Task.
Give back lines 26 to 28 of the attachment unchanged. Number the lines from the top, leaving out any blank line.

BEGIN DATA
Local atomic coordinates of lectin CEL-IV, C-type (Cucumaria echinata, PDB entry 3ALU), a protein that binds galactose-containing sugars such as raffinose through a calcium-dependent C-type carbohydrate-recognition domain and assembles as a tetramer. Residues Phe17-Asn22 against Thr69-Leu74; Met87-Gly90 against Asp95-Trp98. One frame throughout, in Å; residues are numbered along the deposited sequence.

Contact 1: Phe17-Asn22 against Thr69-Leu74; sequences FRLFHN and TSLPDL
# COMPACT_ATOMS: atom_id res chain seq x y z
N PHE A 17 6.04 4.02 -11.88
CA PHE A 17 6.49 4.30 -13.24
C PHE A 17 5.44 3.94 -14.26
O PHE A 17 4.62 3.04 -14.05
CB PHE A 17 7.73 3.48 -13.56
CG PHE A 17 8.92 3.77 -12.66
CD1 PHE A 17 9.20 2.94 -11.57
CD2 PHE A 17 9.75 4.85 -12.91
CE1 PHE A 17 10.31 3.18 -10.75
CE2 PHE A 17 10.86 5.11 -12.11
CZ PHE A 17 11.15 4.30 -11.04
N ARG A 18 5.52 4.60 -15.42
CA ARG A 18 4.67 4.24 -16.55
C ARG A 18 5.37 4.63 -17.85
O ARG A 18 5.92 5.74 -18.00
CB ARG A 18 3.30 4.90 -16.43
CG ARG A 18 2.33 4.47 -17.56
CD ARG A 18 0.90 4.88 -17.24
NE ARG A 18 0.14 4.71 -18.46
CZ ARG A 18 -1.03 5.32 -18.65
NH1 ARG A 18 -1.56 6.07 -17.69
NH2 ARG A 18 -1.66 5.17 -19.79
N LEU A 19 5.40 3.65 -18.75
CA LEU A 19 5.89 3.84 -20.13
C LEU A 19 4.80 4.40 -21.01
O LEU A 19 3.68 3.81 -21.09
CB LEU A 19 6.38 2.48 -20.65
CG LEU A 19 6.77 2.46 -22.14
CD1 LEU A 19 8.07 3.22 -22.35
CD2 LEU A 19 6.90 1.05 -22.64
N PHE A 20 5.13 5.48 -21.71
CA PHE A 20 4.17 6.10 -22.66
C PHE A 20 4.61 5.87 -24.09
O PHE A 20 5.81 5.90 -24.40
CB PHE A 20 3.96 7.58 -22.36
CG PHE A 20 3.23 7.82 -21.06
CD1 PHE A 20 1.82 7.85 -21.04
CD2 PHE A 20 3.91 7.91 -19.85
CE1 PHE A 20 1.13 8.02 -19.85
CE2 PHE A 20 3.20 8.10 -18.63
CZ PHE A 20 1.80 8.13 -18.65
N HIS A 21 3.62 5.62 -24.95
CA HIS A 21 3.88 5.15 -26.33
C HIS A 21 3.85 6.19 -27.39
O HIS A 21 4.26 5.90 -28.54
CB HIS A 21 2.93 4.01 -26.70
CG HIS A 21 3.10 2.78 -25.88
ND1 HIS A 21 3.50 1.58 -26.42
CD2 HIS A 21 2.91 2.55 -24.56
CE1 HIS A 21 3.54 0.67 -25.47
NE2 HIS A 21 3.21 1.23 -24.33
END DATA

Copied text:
N LEU A 19 5.40 3.65 -18.75
CA LEU A 19 5.89 3.84 -20.13
C LEU A 19 4.80 4.40 -21.01